In a few places the trail was a bit close to the cliff and there were a couple of places you had to detour around small rock slides, but that’s what made it fun!

This part of the trail was along the top of a ridge.  I didn’t know it at the time, but the rocks in the middle of the picture is where the petroglyphs are.

This rock art panel has etchings mostly from the Fremont culture, which dates from AD 700 to 1300.  There are also more “modern” etchings.  I have mentioned before that it is difficult for the experts to date the petroglyphs.  One way of doing so is by the figures that are drawn.  This petroglyph contains some horses, so they say these etchings are more modern since horses were not introduced to North America until the 1600th century. 

One of my favorite etchings was this owl--

I spent 20 minutes or so studying this art panel.  I was intrigued by the animals below.

The animal on the left reminded me of an alligator.  Who knows what it and the others really are.

On the way back to the parking lot, I ran across another rock with the measles! 

From this spot, I headed to the Head of Sinbad area.  This area is mainly a place for 4-wheel drive vehicles, I saw a lot of ATVs.  But I had read that a regular vehicle could make it within 3/4 mile of the rock art.  So I drove to just before the interstate underpass and  walked the rest of the way.  tor_head_of_sinbad_trailThere were no signs, and a few intersections that I questioned.  But I figured it out and found the pictographs.  The drawing below is quite often referred to as the best preserved pictograph of the Barrier Canyon style.  This means that these drawings are 1200 – 4000 years old.   Several people who study rock art say these are about 3000 years old.

This is the other set of pictographs at the Head of Sinbad.  Unfortunately the one on the left is being destroyed by mud that is slowly eroding down the cliff.  But you can still see why many people say he has a face like ET.  It’s unfortunate that this one is fading because I found it more interesting than the other one.

I wondered what the small “antenna head” figures between the 2 characters (bottom left in the picture above) were.  Also, I wanted to know what the circles to the right with the feathers or hair are.  Of course, nobody really knows!

On the way back, I had a good laugh at the underpass.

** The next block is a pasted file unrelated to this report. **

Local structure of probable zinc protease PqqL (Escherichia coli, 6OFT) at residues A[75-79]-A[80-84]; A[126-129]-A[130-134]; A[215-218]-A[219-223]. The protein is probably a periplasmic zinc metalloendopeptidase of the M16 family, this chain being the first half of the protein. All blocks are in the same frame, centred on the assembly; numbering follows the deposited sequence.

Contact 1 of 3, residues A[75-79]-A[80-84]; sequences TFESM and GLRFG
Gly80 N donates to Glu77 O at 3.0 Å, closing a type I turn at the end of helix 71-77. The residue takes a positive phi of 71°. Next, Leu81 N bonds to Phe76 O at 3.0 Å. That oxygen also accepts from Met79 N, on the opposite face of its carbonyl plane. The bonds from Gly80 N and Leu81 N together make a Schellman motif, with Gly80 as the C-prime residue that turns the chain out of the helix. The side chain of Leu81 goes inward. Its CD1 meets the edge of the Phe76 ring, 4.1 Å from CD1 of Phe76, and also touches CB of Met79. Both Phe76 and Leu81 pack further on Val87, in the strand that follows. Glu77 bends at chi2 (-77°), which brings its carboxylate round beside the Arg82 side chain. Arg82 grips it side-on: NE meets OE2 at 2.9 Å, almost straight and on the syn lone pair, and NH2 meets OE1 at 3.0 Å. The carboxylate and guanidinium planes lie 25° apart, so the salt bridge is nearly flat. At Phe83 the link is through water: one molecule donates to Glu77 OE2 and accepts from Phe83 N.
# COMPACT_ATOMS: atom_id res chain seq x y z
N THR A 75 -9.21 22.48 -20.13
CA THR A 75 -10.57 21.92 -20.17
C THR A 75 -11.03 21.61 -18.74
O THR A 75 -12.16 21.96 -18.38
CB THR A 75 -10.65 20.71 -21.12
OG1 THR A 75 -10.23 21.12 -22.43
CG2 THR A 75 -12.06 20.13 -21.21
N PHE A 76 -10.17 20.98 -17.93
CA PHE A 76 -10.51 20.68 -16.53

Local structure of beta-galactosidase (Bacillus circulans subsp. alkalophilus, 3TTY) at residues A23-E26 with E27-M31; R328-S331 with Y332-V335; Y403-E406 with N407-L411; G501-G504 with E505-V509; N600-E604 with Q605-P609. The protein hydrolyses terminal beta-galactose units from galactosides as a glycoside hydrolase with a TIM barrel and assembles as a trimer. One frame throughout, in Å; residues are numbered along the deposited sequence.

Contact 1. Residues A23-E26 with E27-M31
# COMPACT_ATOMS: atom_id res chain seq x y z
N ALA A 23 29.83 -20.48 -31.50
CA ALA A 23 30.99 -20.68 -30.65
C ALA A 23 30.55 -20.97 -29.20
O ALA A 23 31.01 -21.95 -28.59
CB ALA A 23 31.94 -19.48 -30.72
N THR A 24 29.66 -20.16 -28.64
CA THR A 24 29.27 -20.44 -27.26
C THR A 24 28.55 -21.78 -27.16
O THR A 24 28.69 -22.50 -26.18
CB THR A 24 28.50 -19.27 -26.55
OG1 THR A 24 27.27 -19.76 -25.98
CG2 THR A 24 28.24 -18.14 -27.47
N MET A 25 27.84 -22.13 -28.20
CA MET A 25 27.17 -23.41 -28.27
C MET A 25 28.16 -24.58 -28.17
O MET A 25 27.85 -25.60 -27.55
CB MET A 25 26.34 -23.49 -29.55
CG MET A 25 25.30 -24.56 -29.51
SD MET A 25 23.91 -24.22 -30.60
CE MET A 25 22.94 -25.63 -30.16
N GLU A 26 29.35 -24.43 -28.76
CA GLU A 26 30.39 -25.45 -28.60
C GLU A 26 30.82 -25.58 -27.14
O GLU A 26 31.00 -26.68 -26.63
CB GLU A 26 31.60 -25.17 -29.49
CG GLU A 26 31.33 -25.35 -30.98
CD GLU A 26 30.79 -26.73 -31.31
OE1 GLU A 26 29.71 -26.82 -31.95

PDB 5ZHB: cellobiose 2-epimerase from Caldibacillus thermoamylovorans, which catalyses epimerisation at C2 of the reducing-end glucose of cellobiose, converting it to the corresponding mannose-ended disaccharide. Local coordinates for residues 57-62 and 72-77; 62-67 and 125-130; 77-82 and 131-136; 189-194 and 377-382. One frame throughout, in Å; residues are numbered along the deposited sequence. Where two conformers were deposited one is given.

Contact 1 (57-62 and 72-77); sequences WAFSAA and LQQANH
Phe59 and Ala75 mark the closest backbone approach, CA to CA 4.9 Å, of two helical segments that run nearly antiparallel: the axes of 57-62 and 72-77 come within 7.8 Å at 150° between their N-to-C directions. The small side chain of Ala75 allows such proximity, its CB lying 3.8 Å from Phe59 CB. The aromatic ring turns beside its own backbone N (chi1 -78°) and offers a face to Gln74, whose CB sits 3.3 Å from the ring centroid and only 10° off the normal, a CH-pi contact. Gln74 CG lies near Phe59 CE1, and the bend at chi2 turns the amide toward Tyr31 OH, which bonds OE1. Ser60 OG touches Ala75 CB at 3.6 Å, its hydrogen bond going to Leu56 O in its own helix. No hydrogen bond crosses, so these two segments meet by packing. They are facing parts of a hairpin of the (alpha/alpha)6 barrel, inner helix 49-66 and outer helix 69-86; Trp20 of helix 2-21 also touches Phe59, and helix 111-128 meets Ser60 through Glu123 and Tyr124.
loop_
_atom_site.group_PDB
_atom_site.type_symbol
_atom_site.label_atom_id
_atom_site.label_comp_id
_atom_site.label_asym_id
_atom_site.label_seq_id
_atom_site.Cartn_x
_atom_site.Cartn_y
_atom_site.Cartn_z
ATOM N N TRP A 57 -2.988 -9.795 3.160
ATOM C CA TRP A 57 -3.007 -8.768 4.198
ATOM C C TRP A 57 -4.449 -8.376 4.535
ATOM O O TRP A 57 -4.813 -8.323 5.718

While I was walking thru it, I noticed this--

The hole on the left had a corresponding hole on the right. I am guessing it is some type of drainage pipe that was there before the underpass.  If not then somebody must have thought the water would jump from one side of the underpass to the other side.  That would be a sight to see!!  I’m guessing in heavy rains that the underpass gets flooded. 

From Torrey, UT I went to Huntington State Park.

Sunday, June 16, 2013

Torrey, Utah–Part 2

I also hiked the Grand Wash Trail. This is walk in another wash. There was a rock with a couple of holes in it near the trail, so of course I had to take a picture thru it! 




I found the alcove above, where I enjoyed the shade! I also liked the stripes on the cliff on the left.

The rock below interested me, it looked like it had the measles. The rock was formed from many layers (like the rock in the bottom right). I think the “measles” came about because the red in the rock eroded faster than the white.


Another day, I drove back down Scenic Highway 12.  I enjoyed the scenery from the road, but my main destination that day was the Devil’s Garden in the Grand Staircase-Escalante National Monument.   This area is similar to Goblin’s Valley, but the formations are fewer and larger. 

This was another place with no real trail. But it was easy to walk around and thru the rock formations. Below is one of 2 small arches in the area.

In part 1 of Torrey, I mentioned that the Western Tanager’s were camera shy.  I spotted a lizard that was not camera shy at all. In fact he seemed to follow me for a while.